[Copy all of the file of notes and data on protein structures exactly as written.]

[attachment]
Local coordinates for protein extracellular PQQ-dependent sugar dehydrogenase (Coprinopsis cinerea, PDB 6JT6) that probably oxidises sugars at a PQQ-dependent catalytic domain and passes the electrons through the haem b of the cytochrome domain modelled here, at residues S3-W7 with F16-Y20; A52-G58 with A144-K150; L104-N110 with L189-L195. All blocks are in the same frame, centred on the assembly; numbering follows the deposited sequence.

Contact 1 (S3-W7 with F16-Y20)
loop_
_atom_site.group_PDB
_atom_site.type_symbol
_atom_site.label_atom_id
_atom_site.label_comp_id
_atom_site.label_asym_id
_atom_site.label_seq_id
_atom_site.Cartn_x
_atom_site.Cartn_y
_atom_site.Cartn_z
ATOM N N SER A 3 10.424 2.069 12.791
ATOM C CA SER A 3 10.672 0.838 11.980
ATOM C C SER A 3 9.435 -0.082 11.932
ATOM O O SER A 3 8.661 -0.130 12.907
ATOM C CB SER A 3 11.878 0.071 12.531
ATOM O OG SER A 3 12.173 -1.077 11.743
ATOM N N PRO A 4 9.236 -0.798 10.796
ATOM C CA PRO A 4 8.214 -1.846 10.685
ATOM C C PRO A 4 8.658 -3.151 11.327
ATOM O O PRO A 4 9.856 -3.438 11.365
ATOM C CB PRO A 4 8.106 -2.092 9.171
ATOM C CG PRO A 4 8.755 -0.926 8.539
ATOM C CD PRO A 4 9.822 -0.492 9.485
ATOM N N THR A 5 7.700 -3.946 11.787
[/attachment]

Local coordinates for protein extracellular PQQ-dependent sugar dehydrogenase (Coprinopsis cinerea, PDB 6JT6) that probably oxidises sugars at a PQQ-dependent catalytic domain and passes the electrons through the haem b of the cytochrome domain modelled here, at residues S3-W7 with F16-Y20; A52-G58 with A144-K150; L104-N110 with L189-L195. All blocks are in the same frame, centred on the assembly; numbering follows the deposited sequence.

Contact 1 (S3-W7 with F16-Y20)
loop_
_atom_site.group_PDB
_atom_site.type_symbol
_atom_site.label_atom_id
_atom_site.label_comp_id
_atom_site.label_asym_id
_atom_site.label_seq_id
_atom_site.Cartn_x
_atom_site.Cartn_y
_atom_site.Cartn_z
ATOM N N SER A 3 10.424 2.069 12.791
ATOM C CA SER A 3 10.672 0.838 11.980
ATOM C C SER A 3 9.435 -0.082 11.932
ATOM O O SER A 3 8.661 -0.130 12.907
ATOM C CB SER A 3 11.878 0.071 12.531
ATOM O OG SER A 3 12.173 -1.077 11.743
ATOM N N PRO A 4 9.236 -0.798 10.796
ATOM C CA PRO A 4 8.214 -1.846 10.685
ATOM C C PRO A 4 8.658 -3.151 11.327
ATOM O O PRO A 4 9.856 -3.438 11.365
ATOM C CB PRO A 4 8.106 -2.092 9.171
ATOM C CG PRO A 4 8.755 -0.926 8.539
ATOM C CD PRO A 4 9.822 -0.492 9.485
ATOM N N THR A 5 7.700 -3.946 11.787